Quick tip – Watch out for same-named cousins

Because Dutch children were often named after their grandparents, it is not unusual to find several first cousins with the same name, all named after the same grandparent. Often, these same-named cousins will be of a similar age, which can make it easy to confuse the two (or three, or even more!).

When you are trying to identify someone, always try to find a document that list the person with his spouse and parents, for example in a marriage record or death record. That will tell you which cousin you are dealing with. Baptismal witnesses can also help sort same-named people, as they were usually closely related to the parents.

Group of cousins, all grandchildren of Cornelis Trouw and Maria Gommeren

Group of cousins, all grandchildren of Cornelis Trouw and Maria Gommeren. Two of the boys are named Cornelis and three of the girls are named Maria.

About Yvette Hoitink

Yvette Hoitink is a professional genealogist in the Netherlands. She has been doing genealogy for almost 25 years. Her expertise is helping people from across the world find their ancestors in the Netherlands. Read about Yvette's professional genealogy services.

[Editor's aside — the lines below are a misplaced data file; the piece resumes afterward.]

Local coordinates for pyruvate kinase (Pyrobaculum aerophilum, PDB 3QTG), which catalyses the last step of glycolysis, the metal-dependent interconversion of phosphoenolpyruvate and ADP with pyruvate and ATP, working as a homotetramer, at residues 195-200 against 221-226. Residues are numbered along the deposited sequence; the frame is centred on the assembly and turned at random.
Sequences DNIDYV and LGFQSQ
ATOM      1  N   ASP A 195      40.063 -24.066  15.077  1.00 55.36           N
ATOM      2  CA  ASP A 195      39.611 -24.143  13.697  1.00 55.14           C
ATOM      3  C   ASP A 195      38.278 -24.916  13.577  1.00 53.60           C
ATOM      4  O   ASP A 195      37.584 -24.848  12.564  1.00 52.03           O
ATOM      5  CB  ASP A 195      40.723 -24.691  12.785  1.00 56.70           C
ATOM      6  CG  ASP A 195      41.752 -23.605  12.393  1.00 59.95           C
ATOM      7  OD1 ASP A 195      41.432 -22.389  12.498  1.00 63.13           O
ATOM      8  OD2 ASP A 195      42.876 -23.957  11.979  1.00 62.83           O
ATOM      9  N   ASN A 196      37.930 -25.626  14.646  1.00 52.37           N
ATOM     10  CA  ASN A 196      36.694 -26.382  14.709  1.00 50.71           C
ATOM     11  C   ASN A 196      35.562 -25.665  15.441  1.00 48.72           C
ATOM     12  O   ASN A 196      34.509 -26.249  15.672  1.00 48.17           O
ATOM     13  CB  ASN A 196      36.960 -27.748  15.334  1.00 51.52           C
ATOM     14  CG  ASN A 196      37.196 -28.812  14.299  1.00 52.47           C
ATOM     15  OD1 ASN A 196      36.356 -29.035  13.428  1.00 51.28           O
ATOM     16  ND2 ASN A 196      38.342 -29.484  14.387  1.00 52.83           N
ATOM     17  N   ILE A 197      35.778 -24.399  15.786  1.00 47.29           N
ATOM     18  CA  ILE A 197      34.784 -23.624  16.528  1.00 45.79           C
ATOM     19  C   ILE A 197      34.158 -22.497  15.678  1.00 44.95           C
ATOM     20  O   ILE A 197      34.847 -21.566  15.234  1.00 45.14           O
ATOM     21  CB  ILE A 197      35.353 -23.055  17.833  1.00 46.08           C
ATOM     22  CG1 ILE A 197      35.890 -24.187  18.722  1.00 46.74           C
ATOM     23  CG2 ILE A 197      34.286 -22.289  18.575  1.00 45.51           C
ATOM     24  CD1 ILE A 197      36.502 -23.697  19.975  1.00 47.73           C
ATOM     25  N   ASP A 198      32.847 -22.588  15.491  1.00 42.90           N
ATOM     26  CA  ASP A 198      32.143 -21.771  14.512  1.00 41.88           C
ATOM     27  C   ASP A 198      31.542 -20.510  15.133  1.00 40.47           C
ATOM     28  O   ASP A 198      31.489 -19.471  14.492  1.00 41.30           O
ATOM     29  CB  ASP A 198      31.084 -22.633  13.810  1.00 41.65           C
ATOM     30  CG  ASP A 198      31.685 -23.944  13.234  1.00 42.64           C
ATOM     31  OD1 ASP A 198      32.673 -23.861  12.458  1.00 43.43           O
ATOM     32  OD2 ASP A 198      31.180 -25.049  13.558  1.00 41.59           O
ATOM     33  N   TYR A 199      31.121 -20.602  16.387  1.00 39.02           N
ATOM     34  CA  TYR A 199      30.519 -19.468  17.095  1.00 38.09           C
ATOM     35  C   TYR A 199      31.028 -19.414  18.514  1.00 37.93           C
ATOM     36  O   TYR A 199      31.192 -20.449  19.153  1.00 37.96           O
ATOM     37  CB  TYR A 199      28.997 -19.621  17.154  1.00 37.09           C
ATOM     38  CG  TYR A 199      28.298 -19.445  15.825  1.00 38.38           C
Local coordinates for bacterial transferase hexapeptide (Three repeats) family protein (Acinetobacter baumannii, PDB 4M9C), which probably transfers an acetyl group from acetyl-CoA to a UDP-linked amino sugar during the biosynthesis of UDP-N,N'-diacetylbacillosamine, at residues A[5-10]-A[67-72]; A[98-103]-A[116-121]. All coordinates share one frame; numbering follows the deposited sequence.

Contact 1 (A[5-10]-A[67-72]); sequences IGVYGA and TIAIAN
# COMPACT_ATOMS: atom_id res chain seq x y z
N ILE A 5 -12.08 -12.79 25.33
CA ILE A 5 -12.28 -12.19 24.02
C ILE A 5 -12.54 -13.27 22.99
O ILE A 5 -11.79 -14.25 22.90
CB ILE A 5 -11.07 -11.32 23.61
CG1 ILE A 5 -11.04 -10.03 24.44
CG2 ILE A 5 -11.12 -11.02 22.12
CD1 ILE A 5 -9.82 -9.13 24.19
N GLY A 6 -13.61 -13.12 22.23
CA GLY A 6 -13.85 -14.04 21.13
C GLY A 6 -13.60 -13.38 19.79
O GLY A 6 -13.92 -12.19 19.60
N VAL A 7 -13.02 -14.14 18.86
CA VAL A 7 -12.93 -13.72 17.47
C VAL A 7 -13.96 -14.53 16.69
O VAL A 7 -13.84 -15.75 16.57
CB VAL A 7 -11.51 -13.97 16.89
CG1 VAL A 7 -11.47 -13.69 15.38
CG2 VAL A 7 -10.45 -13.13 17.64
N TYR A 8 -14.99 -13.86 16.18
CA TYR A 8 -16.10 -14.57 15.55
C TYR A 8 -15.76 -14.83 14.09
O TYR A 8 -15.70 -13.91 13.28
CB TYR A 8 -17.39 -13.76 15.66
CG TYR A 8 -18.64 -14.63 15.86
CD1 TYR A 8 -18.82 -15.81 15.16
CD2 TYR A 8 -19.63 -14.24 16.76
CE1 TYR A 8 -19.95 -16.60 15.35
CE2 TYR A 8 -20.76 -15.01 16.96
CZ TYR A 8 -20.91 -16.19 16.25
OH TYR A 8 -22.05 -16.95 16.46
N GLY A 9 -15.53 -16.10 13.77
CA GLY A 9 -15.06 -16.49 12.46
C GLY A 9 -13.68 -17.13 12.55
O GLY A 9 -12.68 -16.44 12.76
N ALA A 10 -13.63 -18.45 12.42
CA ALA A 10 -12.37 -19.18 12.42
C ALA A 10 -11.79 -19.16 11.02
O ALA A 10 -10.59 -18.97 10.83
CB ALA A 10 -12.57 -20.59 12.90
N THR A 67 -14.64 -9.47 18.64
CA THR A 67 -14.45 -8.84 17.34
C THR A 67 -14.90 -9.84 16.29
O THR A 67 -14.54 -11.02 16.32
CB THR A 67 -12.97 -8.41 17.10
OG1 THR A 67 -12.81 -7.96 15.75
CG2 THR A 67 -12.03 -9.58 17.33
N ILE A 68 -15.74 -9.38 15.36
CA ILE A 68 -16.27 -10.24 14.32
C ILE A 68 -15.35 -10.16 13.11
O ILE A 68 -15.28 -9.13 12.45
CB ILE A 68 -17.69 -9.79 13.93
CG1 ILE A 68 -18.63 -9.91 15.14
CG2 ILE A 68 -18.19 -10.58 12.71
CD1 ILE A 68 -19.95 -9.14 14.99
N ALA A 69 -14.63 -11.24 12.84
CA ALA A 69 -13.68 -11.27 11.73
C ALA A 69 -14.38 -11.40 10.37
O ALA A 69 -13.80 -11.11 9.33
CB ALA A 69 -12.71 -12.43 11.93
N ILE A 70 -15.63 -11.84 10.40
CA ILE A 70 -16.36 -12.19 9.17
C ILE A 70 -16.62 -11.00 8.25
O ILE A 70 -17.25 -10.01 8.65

Comments

  1. Judd Zandstra says

    Just a cautionary tale. In the middle of the 19th century there sere 3 women in Bruinisse, Zeeland named De Koning. They each married Leendert Verspoor. No, not the same man but 3 different Leendert Verspoors. Two were cousins and the third a second cousin. A number of years ago when I originally entered these people into my database, there was very little information in the Internet about Zeeland genealogy and I not only confused the women but also the men. Recently I revisited one of the Leenderts because he emigrated in 1852 with a direct ancestor of mine. It took me several days to straighten out the situation.

  2. Teresa says

    The upside to this naming convention is that if you have a Dutch family in your ancestry, you can look at the children’s names and make informed guesses about their grandparents’ names. My own group of Dutch immigrants kept this up in the U.S. for three generations. Often the gender of the child didn’t matter. The first child was named for the father’s father, even if it was a girl. She got a feminized version of the name. The second child was named for the mother’s father. Next came the mothers, and if the child was a boy, he got the male version of his grandmother’s name. After that, the convention seemed to loosen up, but the children would still be named for relatives. I have actually found it to be more helpful than confusing.

    • I use this strategy too. The specific pattern on who is named after whom depends on the time and place. For example, in 17th century Winterswijk, they only named children after deceased family members, so you can even use the names of grandchildren as indirect evidence of a death date sometimes.

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